Wednesday 5/3
Dank Drank Charity Beer Fundraiser @ Pariah Brewing Co.
Thursday 5/4
Coffee IPA Fundraiser @ Duck Foot Brewing Co.
Beer to the Rescue Night @ Thorn St. Brewery
Friday 5/5
– Cinco de Drinko Fundraiser @ Booze Brothers Brewing Co.
Saturday 5/6
– A Sweet & Sour Fundraiser @ Indian Joe Brewing
Sunday 5/7
– Beer to the Rescue Day @ Pure Project Brewing
Monday 5/8
– Beer to the Rescue Rafflemania @ All Barrel Harbor Brewing Co. Locations
Tuesday 5/9
Charity Tuesday @ Societe Brewing Co.
Wednesday 5/10
Mason Ale Works Charity IPA Fundraiser @ All Urge Gastropub Locations
Brett Coast IPA Fundraiser @ Green Flash Brewing Co. – Cellar 3
Thursday 5/11
– Beer to the Rescue Night @ North Park Beer Co.
Friday 5/12
– Specialty Beer Fundraiser @ Mission Brewery
– Hoppy Saison Fundraiser @ Kilowatt Brewing Co.
Saturday 5/13
– Dank & Sticky XPA Fundraiser @ Second Chance Beer Co.
– Prodigy Brewing Co. Collaboration Nelson Lager Fundraiser @ Dos Desperados Brewery
Sunday 5/14
– Hazy Double IPA Fundraiser @ All Amplified Ale Works Locations
Monday 5/15
– Beer to the Rescue Night @ New English Brewing Co.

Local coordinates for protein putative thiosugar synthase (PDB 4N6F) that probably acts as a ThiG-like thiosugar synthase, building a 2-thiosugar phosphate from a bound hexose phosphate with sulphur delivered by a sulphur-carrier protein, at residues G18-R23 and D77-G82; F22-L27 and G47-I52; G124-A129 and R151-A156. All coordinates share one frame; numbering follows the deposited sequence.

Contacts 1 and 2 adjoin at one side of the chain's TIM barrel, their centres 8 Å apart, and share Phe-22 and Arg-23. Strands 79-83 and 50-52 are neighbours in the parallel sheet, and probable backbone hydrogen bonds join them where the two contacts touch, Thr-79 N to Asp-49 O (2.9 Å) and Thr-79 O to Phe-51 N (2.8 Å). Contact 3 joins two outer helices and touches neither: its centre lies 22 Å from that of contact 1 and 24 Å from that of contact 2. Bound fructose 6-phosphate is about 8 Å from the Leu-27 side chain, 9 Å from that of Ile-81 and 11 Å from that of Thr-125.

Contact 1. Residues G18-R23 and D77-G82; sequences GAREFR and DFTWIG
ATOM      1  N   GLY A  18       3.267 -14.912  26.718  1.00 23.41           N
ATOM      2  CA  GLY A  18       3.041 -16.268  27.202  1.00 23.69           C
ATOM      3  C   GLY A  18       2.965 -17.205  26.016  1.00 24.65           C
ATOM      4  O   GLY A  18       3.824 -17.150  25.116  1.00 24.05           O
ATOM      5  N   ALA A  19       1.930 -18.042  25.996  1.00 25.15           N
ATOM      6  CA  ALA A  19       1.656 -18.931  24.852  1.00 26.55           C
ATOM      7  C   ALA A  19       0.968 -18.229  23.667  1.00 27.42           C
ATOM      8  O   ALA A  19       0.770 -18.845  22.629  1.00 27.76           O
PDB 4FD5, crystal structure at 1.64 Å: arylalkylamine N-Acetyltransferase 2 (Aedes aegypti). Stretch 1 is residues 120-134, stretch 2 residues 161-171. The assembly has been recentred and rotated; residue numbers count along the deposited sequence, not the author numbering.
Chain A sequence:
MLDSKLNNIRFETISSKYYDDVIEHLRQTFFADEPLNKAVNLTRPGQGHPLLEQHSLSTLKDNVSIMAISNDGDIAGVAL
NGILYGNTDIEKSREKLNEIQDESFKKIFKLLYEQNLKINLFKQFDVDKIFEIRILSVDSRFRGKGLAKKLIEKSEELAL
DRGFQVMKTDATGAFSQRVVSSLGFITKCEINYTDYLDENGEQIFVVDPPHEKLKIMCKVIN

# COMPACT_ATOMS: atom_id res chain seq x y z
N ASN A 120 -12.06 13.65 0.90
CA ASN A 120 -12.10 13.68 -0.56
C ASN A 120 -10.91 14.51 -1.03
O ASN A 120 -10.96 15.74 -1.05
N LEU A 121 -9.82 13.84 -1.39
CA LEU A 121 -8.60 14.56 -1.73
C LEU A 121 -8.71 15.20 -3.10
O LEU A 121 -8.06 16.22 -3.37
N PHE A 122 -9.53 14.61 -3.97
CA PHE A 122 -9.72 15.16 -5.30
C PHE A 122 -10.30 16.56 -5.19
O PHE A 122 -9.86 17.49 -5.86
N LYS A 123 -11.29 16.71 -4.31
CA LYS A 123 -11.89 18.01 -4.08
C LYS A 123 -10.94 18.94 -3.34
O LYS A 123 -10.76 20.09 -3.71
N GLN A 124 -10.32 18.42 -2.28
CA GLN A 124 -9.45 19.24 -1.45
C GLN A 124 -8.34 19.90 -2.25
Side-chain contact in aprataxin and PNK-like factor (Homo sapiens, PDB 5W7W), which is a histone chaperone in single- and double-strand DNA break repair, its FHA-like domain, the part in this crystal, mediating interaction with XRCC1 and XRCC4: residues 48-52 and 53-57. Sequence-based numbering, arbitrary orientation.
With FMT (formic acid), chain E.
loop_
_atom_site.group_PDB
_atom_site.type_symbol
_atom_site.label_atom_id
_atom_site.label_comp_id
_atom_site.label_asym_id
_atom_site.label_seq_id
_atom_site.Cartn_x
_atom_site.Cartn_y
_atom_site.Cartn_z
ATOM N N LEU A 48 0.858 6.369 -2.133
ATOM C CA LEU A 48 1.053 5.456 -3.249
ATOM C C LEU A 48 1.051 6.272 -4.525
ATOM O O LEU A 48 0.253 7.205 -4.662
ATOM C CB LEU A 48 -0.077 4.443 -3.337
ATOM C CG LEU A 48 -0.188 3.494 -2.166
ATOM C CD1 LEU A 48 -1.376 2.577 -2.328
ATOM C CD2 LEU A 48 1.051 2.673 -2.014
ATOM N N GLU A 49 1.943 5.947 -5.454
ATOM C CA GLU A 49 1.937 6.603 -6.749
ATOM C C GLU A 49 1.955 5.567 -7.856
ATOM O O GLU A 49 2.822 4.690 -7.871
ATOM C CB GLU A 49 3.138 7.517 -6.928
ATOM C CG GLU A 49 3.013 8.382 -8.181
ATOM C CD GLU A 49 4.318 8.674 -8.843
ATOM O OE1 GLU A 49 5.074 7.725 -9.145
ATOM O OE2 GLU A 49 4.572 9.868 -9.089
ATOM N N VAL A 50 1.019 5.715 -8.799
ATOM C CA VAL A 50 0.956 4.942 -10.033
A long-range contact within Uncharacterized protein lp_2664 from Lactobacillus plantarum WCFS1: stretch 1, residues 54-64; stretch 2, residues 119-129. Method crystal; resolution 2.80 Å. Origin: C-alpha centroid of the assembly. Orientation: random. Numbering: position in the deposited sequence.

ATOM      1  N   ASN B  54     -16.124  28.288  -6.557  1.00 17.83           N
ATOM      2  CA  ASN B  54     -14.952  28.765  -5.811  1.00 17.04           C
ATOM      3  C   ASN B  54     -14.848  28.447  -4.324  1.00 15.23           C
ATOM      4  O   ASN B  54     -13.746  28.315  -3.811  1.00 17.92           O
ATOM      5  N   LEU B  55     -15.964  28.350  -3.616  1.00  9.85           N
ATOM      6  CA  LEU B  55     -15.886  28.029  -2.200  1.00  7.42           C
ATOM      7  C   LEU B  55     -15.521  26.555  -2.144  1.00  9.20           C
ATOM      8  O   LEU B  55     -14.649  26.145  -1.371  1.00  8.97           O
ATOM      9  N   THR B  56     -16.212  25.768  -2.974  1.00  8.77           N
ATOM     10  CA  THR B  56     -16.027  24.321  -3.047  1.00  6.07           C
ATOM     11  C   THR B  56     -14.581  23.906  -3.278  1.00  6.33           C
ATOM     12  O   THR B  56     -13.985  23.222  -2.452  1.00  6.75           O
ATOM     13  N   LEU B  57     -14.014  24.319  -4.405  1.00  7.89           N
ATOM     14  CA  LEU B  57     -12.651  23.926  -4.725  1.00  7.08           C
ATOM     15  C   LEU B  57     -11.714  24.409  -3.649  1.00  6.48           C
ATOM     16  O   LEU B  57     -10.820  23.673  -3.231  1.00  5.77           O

Tuesday 5/16
– Charity Tuesday @ Societe Brewing Co.
Resident Brewing Co. Beer to the Rescue Night @ The Local Eatery Downtown
Wednesday 5/17
– Blood Orange Double IPA Fundraiser @ Division 23 Brewing Co.
– Beer to the Rescue Night @ 32 North Brewing Co.
Thursday 5/18
Nickel Beer Co. Hops to the Rescue Double IPA Fundraiser @ O’Brien’s Pub
Friday 5/19
– South African Nelson IPA Fundraiser @ Bay City Brewing Co.
Saturday 5/20
Prodigy Brewing Co. Collaboration Nelson Lager Fundraiser @ Dos Desperados Brewery
– Beer to the Rescue Day @ Bolt Brewery La Mesa
Sunday 5/21
– Blonde Session IPA Fundraiser @ 2kids Brewing Co.
Monday 5/22
– Beer to the Rescue Cask Night @ Benchmark Brewing Co.
Tuesday 5/23
– Charity Tuesday @ Societe Brewing Co.
Wednesday 5/24
– Beer to the Rescue Week Kick-Off @ White Labs
Thursday 5/25
– Charity IPA Fundraiser @ Belching Beaver Brewery – Oceanside
Friday 5/26
– Corn-Hole & Foosball Tournament @ Iron Fist Brewing Co. – Vista
– Belgian Coffee Ale Fundraiser @ Burning Beard Brewing
Saturday 5/27
– Bottle Beer Release @ Toolbox Brewing Co.
– Beer to the Rescue Day @ Fallbrook Brewing Co.